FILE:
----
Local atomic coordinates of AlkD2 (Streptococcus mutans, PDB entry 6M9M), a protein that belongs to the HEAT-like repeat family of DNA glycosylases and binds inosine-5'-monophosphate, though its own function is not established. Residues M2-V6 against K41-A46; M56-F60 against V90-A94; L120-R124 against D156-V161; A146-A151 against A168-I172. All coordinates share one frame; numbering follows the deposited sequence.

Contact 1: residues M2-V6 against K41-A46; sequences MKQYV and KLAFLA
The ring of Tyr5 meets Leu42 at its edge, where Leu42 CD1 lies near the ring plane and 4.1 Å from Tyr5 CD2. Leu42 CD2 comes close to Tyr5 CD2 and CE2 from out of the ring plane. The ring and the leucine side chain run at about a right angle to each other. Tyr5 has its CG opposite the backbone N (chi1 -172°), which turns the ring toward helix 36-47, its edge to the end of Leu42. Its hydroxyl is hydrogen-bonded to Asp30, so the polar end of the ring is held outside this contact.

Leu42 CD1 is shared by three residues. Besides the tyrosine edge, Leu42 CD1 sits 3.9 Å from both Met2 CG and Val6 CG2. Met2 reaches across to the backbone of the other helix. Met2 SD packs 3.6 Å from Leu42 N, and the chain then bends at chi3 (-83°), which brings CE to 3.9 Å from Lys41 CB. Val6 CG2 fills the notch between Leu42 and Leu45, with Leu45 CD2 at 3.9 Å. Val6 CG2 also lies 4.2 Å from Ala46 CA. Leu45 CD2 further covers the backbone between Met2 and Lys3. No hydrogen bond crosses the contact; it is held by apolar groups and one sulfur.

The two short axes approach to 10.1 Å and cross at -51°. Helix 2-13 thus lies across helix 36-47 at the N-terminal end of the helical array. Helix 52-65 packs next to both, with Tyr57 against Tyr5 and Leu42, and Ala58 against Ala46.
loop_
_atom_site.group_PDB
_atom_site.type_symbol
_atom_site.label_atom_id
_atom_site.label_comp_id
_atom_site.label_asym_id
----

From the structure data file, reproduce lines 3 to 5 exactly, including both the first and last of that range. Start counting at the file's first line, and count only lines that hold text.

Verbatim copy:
The ring of Tyr5 meets Leu42 at its edge, where Leu42 CD1 lies near the ring plane and 4.1 Å from Tyr5 CD2. Leu42 CD2 comes close to Tyr5 CD2 and CE2 from out of the ring plane. The ring and the leucine side chain run at about a right angle to each other. Tyr5 has its CG opposite the backbone N (chi1 -172°), which turns the ring toward helix 36-47, its edge to the end of Leu42. Its hydroxyl is hydrogen-bonded to Asp30, so the polar end of the ring is held outside this contact.

Leu42 CD1 is shared by three residues. Besides the tyrosine edge, Leu42 CD1 sits 3.9 Å from both Met2 CG and Val6 CG2. Met2 reaches across to the backbone of the other helix. Met2 SD packs 3.6 Å from Leu42 N, and the chain then bends at chi3 (-83°), which brings CE to 3.9 Å from Lys41 CB. Val6 CG2 fills the notch between Leu42 and Leu45, with Leu45 CD2 at 3.9 Å. Val6 CG2 also lies 4.2 Å from Ala46 CA. Leu45 CD2 further covers the backbone between Met2 and Lys3. No hydrogen bond crosses the contact; it is held by apolar groups and one sulfur.

The two short axes approach to 10.1 Å and cross at -51°. Helix 2-13 thus lies across helix 36-47 at the N-terminal end of the helical array. Helix 52-65 packs next to both, with Tyr57 against Tyr5 and Leu42, and Ala58 against Ala46.